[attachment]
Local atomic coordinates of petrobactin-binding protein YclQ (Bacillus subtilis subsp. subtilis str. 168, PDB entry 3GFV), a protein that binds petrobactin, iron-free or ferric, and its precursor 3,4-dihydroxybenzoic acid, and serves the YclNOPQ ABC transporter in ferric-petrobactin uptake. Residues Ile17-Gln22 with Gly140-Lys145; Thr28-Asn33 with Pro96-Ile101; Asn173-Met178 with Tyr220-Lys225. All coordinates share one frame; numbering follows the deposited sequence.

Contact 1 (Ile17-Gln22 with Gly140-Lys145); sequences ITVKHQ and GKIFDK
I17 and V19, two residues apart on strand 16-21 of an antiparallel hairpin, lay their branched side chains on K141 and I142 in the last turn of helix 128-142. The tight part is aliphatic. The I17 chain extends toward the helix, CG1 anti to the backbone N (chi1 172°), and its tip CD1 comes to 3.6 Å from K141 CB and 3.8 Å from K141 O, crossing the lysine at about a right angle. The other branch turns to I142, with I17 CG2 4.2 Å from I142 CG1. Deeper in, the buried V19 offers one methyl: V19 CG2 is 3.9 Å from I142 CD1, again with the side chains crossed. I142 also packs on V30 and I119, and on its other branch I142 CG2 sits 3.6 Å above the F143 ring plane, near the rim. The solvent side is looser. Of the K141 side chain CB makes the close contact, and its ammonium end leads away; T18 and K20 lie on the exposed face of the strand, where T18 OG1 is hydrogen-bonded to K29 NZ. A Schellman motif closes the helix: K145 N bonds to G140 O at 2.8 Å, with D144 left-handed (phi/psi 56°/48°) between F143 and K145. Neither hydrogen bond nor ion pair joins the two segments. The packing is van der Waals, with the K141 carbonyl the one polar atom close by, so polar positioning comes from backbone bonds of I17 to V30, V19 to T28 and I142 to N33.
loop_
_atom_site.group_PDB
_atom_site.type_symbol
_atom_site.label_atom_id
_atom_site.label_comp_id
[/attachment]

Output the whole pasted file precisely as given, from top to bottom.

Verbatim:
Local atomic coordinates of petrobactin-binding protein YclQ (Bacillus subtilis subsp. subtilis str. 168, PDB entry 3GFV), a protein that binds petrobactin, iron-free or ferric, and its precursor 3,4-dihydroxybenzoic acid, and serves the YclNOPQ ABC transporter in ferric-petrobactin uptake. Residues Ile17-Gln22 with Gly140-Lys145; Thr28-Asn33 with Pro96-Ile101; Asn173-Met178 with Tyr220-Lys225. All coordinates share one frame; numbering follows the deposited sequence.

Contact 1 (Ile17-Gln22 with Gly140-Lys145); sequences ITVKHQ and GKIFDK
I17 and V19, two residues apart on strand 16-21 of an antiparallel hairpin, lay their branched side chains on K141 and I142 in the last turn of helix 128-142. The tight part is aliphatic. The I17 chain extends toward the helix, CG1 anti to the backbone N (chi1 172°), and its tip CD1 comes to 3.6 Å from K141 CB and 3.8 Å from K141 O, crossing the lysine at about a right angle. The other branch turns to I142, with I17 CG2 4.2 Å from I142 CG1. Deeper in, the buried V19 offers one methyl: V19 CG2 is 3.9 Å from I142 CD1, again with the side chains crossed. I142 also packs on V30 and I119, and on its other branch I142 CG2 sits 3.6 Å above the F143 ring plane, near the rim. The solvent side is looser. Of the K141 side chain CB makes the close contact, and its ammonium end leads away; T18 and K20 lie on the exposed face of the strand, where T18 OG1 is hydrogen-bonded to K29 NZ. A Schellman motif closes the helix: K145 N bonds to G140 O at 2.8 Å, with D144 left-handed (phi/psi 56°/48°) between F143 and K145. Neither hydrogen bond nor ion pair joins the two segments. The packing is van der Waals, with the K141 carbonyl the one polar atom close by, so polar positioning comes from backbone bonds of I17 to V30, V19 to T28 and I142 to N33.
loop_
_atom_site.group_PDB
_atom_site.type_symbol
_atom_site.label_atom_id
_atom_site.label_comp_id